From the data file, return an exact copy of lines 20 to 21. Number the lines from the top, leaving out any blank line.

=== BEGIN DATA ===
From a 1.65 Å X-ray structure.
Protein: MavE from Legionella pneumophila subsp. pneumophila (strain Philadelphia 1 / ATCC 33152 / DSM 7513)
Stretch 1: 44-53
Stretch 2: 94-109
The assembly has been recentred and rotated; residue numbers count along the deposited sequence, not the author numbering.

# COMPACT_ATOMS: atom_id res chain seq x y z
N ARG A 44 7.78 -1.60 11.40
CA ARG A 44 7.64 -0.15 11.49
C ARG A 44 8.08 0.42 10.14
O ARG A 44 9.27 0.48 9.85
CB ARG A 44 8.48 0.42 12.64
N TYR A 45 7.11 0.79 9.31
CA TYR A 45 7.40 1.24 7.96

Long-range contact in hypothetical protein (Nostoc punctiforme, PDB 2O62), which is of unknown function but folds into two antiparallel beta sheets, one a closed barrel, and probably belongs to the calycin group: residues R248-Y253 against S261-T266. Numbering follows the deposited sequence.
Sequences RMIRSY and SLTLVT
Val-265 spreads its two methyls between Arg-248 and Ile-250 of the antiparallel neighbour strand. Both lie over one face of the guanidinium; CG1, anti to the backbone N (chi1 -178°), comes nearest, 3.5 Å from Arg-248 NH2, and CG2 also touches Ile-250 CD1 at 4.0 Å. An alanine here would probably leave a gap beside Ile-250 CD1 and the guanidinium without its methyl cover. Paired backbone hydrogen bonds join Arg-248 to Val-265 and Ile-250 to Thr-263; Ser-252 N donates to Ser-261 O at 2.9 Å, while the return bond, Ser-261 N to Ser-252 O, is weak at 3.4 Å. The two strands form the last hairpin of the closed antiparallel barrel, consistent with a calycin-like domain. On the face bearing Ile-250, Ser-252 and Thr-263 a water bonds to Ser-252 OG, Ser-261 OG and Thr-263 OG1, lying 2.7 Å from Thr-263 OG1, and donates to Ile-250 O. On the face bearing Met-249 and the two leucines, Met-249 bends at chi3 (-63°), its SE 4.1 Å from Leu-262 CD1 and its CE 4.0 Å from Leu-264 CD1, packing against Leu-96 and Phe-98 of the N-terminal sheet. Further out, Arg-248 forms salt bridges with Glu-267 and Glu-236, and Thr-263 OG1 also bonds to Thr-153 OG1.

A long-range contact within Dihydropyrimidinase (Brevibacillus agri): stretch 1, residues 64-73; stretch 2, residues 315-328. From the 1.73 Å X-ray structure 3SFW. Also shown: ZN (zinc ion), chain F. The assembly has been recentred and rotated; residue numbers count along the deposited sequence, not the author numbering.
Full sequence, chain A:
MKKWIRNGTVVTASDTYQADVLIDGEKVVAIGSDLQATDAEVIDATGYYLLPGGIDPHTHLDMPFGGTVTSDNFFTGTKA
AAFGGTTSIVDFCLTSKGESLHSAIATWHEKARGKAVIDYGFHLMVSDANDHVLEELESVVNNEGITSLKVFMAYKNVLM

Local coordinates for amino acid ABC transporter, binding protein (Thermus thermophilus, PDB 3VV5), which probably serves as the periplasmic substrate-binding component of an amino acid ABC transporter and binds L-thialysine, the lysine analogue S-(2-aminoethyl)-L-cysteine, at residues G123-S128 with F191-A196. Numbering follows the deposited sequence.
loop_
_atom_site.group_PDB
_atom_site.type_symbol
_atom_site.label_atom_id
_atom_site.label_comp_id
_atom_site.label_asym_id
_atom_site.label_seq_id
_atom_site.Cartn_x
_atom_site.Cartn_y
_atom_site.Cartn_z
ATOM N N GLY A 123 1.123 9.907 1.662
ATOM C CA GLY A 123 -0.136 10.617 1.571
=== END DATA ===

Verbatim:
AAFGGTTSIVDFCLTSKGESLHSAIATWHEKARGKAVIDYGFHLMVSDANDHVLEELESVVNNEGITSLKVFMAYKNVLM

Local coordinates for amino acid ABC transporter, binding protein (Thermus thermophilus, PDB 3VV5), which probably serves as the periplasmic substrate-binding component of an amino acid ABC transporter and binds L-thialysine, the lysine analogue S-(2-aminoethyl)-L-cysteine, at residues G123-S128 with F191-A196. Numbering follows the deposited sequence.